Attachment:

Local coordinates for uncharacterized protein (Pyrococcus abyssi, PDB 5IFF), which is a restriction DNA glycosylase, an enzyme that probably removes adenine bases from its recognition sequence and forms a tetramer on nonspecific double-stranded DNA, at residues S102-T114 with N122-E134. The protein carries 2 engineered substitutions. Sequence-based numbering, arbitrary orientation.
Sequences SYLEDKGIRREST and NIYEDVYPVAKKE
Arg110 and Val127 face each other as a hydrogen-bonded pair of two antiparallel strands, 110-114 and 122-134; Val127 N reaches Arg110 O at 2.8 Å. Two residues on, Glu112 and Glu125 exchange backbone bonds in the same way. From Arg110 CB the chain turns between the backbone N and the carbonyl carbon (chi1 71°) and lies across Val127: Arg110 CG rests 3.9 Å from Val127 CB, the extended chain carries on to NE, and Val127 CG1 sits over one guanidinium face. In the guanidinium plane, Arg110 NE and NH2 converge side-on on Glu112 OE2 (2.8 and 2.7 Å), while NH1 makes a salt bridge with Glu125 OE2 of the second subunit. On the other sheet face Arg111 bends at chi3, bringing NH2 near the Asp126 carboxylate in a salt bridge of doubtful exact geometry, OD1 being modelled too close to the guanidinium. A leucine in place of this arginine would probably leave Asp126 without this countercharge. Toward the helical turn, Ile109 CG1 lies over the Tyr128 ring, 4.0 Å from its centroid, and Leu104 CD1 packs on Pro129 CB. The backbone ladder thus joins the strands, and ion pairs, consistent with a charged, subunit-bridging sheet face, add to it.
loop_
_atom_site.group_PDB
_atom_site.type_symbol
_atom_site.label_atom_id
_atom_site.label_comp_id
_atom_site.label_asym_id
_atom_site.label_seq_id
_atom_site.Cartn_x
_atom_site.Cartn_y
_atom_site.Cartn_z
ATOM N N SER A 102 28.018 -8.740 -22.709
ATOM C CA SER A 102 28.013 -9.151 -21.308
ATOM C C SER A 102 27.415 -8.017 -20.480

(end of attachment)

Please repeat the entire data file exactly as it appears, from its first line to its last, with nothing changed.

Local coordinates for uncharacterized protein (Pyrococcus abyssi, PDB 5IFF), which is a restriction DNA glycosylase, an enzyme that probably removes adenine bases from its recognition sequence and forms a tetramer on nonspecific double-stranded DNA, at residues S102-T114 with N122-E134. The protein carries 2 engineered substitutions. Sequence-based numbering, arbitrary orientation.
Sequences SYLEDKGIRREST and NIYEDVYPVAKKE
Arg110 and Val127 face each other as a hydrogen-bonded pair of two antiparallel strands, 110-114 and 122-134; Val127 N reaches Arg110 O at 2.8 Å. Two residues on, Glu112 and Glu125 exchange backbone bonds in the same way. From Arg110 CB the chain turns between the backbone N and the carbonyl carbon (chi1 71°) and lies across Val127: Arg110 CG rests 3.9 Å from Val127 CB, the extended chain carries on to NE, and Val127 CG1 sits over one guanidinium face. In the guanidinium plane, Arg110 NE and NH2 converge side-on on Glu112 OE2 (2.8 and 2.7 Å), while NH1 makes a salt bridge with Glu125 OE2 of the second subunit. On the other sheet face Arg111 bends at chi3, bringing NH2 near the Asp126 carboxylate in a salt bridge of doubtful exact geometry, OD1 being modelled too close to the guanidinium. A leucine in place of this arginine would probably leave Asp126 without this countercharge. Toward the helical turn, Ile109 CG1 lies over the Tyr128 ring, 4.0 Å from its centroid, and Leu104 CD1 packs on Pro129 CB. The backbone ladder thus joins the strands, and ion pairs, consistent with a charged, subunit-bridging sheet face, add to it.
loop_
_atom_site.group_PDB
_atom_site.type_symbol
_atom_site.label_atom_id
_atom_site.label_comp_id
_atom_site.label_asym_id
_atom_site.label_seq_id
_atom_site.Cartn_x
_atom_site.Cartn_y
_atom_site.Cartn_z
ATOM N N SER A 102 28.018 -8.740 -22.709
ATOM C CA SER A 102 28.013 -9.151 -21.308
ATOM C C SER A 102 27.415 -8.017 -20.480